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Environment and Energy

 

The University’s Overarching aim

To be a leading organisation within the sector in limiting negative and, where possible, having positive direct and indirect impacts on biodiversity and natural ecosystems so that the University’s practical performance in this area matches its aspirations to be a global leader in conservation.

Our targets:

  • In the expert opinion of the Ecological Advisory Panel, that no construction, refurbishment or maintenance work on the estate has a net negative impact on biodiversity and that, where possible, the impact is positive.
  • To use the Biodiversity Baseline to measure future improvements on Biodiversity in Cambridge.
  • To develop a Biodiversity Action Plan (BAP), which will provide directions for conserving and promoting biodiversity on the University’s estate, through future development work or more immediate actions identified as ‘quick wins’.

Our approach

Biodiversity Baseline: What biodiversity is there in Cambridge and where is it?

Biodiversity in Cambridge

In 2018 the University undertook a comprehensive audit of the biodiversity on its estate, generating a baseline of the species and habitats present. This will allow further work on biodiversity in the University to be compared against this baseline. The audit recorded 162 notable species on the estate, including 52 species of birds and 15 species of mammals. 

Notable sites of biodiversity in Cambridge

The university owns land which supports a variety of habitats, from lowland meadows to approximately 65 hectares of woodland. There are several notable sites for biodiversity, each playing a specific role to support the dynamic relationships between biodiversity enhancement, academic research and engagement with members of the university and the wider public.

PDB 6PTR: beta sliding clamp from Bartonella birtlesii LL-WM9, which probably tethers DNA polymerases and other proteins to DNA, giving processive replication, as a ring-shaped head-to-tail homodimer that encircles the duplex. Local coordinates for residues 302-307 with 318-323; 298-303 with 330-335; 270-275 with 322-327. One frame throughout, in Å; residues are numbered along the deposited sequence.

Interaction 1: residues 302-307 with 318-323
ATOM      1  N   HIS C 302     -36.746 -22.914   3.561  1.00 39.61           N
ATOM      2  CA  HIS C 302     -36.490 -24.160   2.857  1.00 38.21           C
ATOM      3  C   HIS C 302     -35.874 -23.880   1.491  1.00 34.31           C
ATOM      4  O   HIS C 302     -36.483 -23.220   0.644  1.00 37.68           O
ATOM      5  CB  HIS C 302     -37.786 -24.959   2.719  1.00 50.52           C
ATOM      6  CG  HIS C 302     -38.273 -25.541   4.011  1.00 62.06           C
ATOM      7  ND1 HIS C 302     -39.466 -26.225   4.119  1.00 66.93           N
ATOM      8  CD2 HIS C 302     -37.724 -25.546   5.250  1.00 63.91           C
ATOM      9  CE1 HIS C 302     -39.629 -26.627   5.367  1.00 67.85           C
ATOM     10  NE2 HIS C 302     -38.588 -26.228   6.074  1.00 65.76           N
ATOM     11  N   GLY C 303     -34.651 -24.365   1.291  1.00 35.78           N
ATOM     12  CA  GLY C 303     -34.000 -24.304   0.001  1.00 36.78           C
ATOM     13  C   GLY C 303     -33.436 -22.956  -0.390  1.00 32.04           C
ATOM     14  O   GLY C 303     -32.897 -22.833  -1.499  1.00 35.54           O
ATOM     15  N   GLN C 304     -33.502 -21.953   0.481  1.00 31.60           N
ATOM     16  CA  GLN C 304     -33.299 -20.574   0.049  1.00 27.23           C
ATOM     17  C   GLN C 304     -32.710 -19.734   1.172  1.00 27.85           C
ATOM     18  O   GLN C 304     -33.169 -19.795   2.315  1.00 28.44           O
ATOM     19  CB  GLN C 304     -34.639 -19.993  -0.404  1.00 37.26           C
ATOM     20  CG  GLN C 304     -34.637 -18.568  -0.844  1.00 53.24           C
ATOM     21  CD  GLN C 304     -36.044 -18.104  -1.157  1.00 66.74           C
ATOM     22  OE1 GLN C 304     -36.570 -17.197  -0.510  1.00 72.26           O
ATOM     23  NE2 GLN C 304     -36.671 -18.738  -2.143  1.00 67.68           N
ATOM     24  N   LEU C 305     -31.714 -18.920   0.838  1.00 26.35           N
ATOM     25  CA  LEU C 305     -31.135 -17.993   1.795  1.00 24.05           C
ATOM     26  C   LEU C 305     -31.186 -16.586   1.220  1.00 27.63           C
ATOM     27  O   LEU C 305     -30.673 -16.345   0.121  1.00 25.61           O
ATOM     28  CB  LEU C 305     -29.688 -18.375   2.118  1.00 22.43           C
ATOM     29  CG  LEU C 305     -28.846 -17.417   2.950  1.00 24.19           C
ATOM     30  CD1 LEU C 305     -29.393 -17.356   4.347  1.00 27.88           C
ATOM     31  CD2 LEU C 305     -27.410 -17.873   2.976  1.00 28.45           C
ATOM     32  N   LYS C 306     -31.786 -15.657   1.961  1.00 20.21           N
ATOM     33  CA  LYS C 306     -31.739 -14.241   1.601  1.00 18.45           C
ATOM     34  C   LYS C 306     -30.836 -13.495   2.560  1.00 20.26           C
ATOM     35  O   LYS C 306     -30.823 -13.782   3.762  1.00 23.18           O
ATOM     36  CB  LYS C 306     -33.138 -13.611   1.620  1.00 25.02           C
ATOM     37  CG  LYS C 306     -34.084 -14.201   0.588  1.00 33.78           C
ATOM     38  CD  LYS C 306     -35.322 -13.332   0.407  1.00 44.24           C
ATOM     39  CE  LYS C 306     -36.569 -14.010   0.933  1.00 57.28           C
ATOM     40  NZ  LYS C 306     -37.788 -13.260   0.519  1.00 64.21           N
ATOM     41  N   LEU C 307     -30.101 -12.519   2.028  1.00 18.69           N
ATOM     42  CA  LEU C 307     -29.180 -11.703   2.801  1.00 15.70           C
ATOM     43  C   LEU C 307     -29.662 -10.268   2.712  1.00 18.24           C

• Areas open to the public:
  • The Botanic Garden contains various habitats managed in a wildlife-friendly manner where everyone can enjoy local biodiversity.
  • 800 wood: adjacent to Madingley Wood, the largest planting project ever undertaken by the University of Cambridge. It contributed to 50% towards the county’s Local Habitat Action Plan which aimed to create 20 hectares of new woodlands by 2010 to link up to ancient woodland clusters.
  • Cambridge City: there are 12 Local Nature Reserves in Cambridge that provide an important contribution to the UK’s biodiversity whilst offering the opportunity to its citizens to enjoy such spaces.
  • Areas for engagement
Various University sites and departments have implemented enhancements for wildlife, and these provide a great opportunity for members of the University to become involved in helping to boost biodiversity onsite. An example is Greenwich House. The building is situated in a wooded area on Madingley Rise and in the last few years has carried out a number of actions to improve biodiversity, including installing bird and bat boxes and planting a wildflower meadow. 
  • Areas for research
Madingley Wood is used for specialist woodland research.

Biodiversity Action Plan

The University is currently in the process of writing its first Biodiversity Action Plan to provide guidelines for enhancing biodiversity across the University.

How can you get involved?

There are many ways to get involved in biodiversity in Cambridge, here are a few of them:

  • Engage in your department or site with the 'Wilder Cambridge' project and take part in biodiversity-related activities to compete against other teams! You can get all the information related to the project, including a biodiversity engagement pack on our resources page.
  • Become involved in a local biodiversity organisation: Mammals, plants, birds, insects… whatever your interest is, chances are there is already an organisation you can get involved in! You can find a list of local organisations engaged in biodiversity here.
  • Download citizen science apps to record biodiversity wherever you go! There is already a Cambridge project on iRecord to which you can contribute.